Never has a father gone so deeply into paternity leave as Gordon Brown. The Chancellor who ripped apart the convention of pre-Budget purdah, then more recently grabbed every opportunity to display the wide-ranging qualities and opinions that befit a Prime Minister in waiting has remained strenuously silent through the Middle Eastern conflict and slow-motion peace-making that prompted Tony Blair to postpone his Caribbean break.
He had nothing to say about the first interest-rate increase for a year. Even the spectacle of John Reid taking charge of the terrorist crisis, and with it the country, which John Prescott was supposed to be running, has not drawn a syllable.
Tony Blair is pictured topless on a boat wearing flower-pattern shorts. Yet no long lens has penetrated the prized privacy of Father Brown to reveal to the astonished world that even he can change a nappy.
Do not be fooled. There is a pattern of Mr Brown going quiet in August. He may be thinking deep thoughts, or nursing his great grudge against Mr Blair and plotting yet another attempt to resolve it.
He has been watching Dr Reid's activities, for sure. He could be forgiven for wondering whether the Home Secretary may have seriously over-cooked this affair. Nobody let off a bomb. No bomb has been found - we would have been told if it had been. But civil aviation has been thrown into chaos just as if there had been a bomb.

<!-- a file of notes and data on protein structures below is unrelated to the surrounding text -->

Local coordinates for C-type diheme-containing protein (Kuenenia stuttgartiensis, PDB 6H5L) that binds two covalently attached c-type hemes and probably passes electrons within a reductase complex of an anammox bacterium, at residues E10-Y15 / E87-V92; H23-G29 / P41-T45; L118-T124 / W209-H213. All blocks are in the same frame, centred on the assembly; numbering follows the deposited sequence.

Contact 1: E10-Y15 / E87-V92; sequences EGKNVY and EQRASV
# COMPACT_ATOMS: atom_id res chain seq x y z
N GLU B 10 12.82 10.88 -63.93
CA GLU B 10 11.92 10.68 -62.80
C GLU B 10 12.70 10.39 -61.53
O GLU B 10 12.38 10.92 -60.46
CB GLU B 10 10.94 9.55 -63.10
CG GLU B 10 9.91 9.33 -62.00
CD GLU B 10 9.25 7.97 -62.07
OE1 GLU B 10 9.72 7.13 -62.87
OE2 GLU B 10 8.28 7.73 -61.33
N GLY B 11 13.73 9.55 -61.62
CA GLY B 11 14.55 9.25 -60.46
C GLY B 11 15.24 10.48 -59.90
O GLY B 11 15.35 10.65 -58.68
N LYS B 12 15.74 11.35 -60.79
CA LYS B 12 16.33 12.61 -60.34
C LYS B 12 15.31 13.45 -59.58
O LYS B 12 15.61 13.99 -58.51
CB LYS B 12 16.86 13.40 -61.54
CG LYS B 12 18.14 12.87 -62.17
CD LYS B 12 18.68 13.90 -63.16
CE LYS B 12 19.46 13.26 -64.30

The Government's scan-dalous lack of anything resembling a contingency plan has been displayed to the world - and to every amateur terrorist, too.
BAA and British Airways were - as usual - equally planless. But they are not supposed to be governing the country.
Yet again, there is the unsettling appearance of Britain being kicked around by Americans.
One thing is sure.
Mr Brown will be back next month with plenty to say, in private as well as in public.
And nobody will be able to blame him for anything.
The other great silence has been from Ferrovial, the Spanish motorway company that owns BAA and, by buying it, has accepted responsibility for Britain's biggest airports.
That may not be what anybody had in mind during the takeover. But now it is fact.
There may be nothing much Ferrovial could have done to make things less bad these past few days. Pointedly, though, it has uttered not a word of confidence in BAA's managers, nor promised to involve itself in serious talks about how to improve.
The awkward thing is more security is largely a matter of employing more people. BAA's defence document made great play of the scope for cuts - a prospect that must have encouraged Ferrovial to take on the debt to bid a price BAA shareholders would accept.
If the Spaniards supposed they were buying a steady utility-type income, they were dreadfully wrong. They have taken on one of the most demanding and politically sensitive tasks in the world.